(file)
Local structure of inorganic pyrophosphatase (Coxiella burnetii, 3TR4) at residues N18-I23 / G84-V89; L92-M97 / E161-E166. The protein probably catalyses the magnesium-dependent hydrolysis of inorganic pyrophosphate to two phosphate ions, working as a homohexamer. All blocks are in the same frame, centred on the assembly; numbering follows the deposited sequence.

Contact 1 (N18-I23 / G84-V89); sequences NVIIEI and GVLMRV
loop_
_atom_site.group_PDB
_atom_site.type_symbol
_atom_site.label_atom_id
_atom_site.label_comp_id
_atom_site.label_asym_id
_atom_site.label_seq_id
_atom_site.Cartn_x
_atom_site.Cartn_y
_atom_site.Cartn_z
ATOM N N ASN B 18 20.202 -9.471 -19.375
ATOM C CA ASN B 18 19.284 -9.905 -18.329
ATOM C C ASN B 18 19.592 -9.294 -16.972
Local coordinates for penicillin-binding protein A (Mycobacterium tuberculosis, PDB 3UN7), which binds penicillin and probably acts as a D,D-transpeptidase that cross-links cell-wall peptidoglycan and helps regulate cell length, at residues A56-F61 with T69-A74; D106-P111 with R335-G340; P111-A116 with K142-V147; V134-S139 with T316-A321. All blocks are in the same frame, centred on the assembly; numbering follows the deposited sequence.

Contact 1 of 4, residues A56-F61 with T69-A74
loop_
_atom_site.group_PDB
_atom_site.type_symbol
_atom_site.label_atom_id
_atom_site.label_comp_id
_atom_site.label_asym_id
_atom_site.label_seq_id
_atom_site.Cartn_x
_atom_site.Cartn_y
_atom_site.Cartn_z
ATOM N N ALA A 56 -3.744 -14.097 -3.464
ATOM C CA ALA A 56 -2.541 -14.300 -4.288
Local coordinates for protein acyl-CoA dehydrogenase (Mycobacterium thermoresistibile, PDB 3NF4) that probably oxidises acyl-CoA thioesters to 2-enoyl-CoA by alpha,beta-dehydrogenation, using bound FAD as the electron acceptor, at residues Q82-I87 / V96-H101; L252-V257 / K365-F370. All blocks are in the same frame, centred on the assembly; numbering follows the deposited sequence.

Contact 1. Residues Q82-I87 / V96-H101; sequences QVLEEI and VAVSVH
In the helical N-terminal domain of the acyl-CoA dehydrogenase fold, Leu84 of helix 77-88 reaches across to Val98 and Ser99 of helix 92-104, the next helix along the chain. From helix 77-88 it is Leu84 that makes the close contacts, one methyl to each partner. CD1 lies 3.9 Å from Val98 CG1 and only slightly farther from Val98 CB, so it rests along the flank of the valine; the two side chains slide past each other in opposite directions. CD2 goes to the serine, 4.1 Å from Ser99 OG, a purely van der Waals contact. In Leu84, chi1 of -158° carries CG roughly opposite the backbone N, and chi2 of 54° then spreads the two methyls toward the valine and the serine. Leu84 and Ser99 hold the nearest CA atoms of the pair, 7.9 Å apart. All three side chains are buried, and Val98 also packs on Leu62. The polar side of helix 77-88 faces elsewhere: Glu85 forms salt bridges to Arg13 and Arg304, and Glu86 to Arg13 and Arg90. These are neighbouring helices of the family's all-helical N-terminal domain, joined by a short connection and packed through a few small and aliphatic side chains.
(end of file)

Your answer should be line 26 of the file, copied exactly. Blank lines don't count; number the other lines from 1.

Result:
_atom_site.Cartn_y